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Unknown Grade 81 Illinois 18s (Answer: Grade 61) "Click" to Login or Register 
IHC Member 1555
posted
Does someone know something about the Illinois 18s Grade 81 watches? I have checked the Meggers & Ehrhardt book but they do not list it at all. Any info would be appreciated as I have stumbled across one.

Best to All,
Bila
 
IHC Member 1291
Picture of Buster Beck
posted
I have noticed with some of our members Q&A's that pictures or serial numbers are sometimes lacking. Those are things very much needed to investigate the matter further. Putting serial numbers in also creates somewhat of a data base, if you will.

Since there is NO Grade 81's listed, I will venture to guess that you looked the serial number up in the back of the book and perhaps it showed to be a "Grade 81", which would possibly be a typo in the book Confused

There really is no way to know what you have without pictures or a serial number.....

regards,
bb
 
IHC Member 1555
posted
Sorry Buster, forgot the serial, to late last nite to get a good photo. Original source info was the Illinois database CD.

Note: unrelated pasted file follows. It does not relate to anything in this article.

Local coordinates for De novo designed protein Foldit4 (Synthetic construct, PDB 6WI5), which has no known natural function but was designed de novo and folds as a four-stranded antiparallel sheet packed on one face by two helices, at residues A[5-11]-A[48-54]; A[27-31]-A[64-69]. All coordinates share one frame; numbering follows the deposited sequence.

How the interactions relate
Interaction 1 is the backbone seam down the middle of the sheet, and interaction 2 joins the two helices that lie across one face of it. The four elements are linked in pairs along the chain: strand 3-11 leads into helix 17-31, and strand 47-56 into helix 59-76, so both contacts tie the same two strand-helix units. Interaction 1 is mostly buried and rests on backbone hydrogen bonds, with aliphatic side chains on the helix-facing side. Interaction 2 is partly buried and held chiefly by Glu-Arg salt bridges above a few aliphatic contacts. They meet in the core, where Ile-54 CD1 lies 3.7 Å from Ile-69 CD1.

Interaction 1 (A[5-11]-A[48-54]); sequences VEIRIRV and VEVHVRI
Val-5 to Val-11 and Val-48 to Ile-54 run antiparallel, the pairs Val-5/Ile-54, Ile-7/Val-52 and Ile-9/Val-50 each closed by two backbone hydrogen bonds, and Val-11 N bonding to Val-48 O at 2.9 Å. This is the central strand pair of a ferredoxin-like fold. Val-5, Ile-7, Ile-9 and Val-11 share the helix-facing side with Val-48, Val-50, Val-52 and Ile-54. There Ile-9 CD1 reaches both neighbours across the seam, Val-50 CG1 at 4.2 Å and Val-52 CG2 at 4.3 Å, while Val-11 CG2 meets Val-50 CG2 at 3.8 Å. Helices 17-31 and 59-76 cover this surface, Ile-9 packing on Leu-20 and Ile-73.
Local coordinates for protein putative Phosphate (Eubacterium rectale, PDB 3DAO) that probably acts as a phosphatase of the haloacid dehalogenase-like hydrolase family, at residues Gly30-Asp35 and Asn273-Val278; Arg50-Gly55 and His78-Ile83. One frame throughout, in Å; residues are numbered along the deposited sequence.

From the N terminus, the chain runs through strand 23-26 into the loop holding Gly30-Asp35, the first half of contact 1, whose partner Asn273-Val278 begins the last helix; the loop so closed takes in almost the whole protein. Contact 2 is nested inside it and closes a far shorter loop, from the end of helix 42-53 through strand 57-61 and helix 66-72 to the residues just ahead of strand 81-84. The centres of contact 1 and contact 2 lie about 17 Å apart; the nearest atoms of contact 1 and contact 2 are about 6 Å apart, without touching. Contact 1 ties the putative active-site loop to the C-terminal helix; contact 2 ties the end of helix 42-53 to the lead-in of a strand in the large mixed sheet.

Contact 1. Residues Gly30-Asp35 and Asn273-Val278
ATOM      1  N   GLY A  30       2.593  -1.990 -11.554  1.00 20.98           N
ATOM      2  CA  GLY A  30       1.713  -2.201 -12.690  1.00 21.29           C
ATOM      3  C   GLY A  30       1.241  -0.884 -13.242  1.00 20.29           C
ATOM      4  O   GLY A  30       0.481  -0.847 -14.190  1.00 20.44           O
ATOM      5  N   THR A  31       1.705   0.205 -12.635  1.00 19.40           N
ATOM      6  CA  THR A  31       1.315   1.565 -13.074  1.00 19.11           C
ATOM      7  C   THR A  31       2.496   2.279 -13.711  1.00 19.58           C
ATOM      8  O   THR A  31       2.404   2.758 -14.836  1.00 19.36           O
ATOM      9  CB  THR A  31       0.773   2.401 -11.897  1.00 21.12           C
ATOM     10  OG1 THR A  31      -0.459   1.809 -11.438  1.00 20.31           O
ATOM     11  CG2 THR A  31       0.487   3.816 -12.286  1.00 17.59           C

Serial number 1336408, marked 15jewel, lever set hunter, nickel plates, has a micro regulator like on the earlier 65, 65-e and 65-s models. Different Damaskeening then that I have seen on most 18s Illinois, nothing flashy but nice,

Also marked with "safety Pinion" in fancy font and Illinois Watch Co Springfield across the barrel bridge.

Hopefully will get a photo of it before the light gets bad this afternoon
 
IHC Member 1517
posted
Another database shows it as a grade 81, model unknown, size unknown, # of jewels unknown, 100 made in one run in 1896 from serial #s 1336401 to 1336500. There are no photos of the movement in the database. Not much help.
 
IHC Member 1291
Picture of Buster Beck
posted
Robert,
I have the book and not the CD data base. I am curious, in the front of the "CD" where it describes the grades, models , jewel count, serial numbers involved, etc, is there even a notation made of the "Grade 81" ??

My book makes no allowance for there ever being any "Grade 81's" made. So I am thinking it may be a typo and that it may possibly be a Grade 51 or 61.

Let me know if it shows and tells about a Grade 81 please...

regards,
bb
 
IHC Life Member
Picture of David Abbe
posted
That other database confirms in 1896 there was a 100 piece run of "Grade 81", lever set hunter movements s/n's 1336401-500

Bila, pictures of the dial and movement would be very, very helpful and also would help restore the data for this very rare grade.
 
IHC Member 1291
Picture of Buster Beck
posted
Can anyone tell what a "Grade 81" actually is comprised of, what sets it apart, and why it is different ??